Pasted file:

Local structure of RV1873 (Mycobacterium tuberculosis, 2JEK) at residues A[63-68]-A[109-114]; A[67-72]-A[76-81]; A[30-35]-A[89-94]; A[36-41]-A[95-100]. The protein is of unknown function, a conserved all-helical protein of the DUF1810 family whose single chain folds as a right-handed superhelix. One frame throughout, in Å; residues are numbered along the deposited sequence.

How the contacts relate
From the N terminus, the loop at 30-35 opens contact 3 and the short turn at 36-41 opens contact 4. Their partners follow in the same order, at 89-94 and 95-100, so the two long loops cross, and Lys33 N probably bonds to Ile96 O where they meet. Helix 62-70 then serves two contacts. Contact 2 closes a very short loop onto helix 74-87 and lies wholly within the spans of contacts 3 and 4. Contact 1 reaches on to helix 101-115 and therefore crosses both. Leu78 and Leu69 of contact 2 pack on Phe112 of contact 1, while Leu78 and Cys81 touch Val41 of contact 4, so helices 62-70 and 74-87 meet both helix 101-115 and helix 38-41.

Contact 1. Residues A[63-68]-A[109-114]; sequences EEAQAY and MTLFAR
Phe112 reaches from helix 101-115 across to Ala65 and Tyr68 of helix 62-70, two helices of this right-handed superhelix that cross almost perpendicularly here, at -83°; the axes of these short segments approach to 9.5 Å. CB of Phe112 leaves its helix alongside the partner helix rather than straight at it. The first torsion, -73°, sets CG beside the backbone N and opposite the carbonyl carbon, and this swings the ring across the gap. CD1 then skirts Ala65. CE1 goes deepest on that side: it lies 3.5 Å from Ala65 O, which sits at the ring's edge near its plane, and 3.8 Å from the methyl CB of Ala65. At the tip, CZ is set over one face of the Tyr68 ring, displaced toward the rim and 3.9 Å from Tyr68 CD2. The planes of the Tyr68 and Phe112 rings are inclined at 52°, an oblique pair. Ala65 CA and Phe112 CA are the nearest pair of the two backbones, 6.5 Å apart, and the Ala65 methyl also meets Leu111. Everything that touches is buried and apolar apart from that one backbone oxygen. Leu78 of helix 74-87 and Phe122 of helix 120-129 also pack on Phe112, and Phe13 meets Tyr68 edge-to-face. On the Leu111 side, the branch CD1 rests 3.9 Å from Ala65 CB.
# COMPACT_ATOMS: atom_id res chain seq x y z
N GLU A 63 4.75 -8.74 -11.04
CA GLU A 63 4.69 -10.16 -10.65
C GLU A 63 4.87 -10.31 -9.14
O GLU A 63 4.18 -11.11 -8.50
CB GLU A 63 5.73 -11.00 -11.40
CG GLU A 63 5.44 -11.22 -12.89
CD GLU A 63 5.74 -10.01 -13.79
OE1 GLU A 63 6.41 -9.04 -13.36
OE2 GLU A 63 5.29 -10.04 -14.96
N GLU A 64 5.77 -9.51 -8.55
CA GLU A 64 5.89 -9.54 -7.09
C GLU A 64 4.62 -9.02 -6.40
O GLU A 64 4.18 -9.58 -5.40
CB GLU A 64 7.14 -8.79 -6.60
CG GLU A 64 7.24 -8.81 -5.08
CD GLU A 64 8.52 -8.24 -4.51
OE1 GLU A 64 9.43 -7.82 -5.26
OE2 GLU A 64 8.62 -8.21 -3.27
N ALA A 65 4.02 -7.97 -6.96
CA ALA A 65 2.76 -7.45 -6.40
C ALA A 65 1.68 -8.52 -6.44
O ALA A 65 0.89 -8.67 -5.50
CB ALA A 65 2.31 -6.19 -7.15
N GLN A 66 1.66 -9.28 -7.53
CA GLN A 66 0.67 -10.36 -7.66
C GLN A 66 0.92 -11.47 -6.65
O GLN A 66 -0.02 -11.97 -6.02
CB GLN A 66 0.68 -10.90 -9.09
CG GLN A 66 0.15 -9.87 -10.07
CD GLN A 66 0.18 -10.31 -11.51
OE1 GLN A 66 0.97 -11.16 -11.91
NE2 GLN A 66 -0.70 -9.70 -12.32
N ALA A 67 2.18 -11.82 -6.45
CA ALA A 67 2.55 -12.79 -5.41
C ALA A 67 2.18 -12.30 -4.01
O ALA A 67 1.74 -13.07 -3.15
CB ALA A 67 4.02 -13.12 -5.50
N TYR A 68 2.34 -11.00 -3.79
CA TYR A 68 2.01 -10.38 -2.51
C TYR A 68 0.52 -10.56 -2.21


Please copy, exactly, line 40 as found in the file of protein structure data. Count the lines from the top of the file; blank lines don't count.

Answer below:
CA ALA A 67 2.55 -12.79 -5.41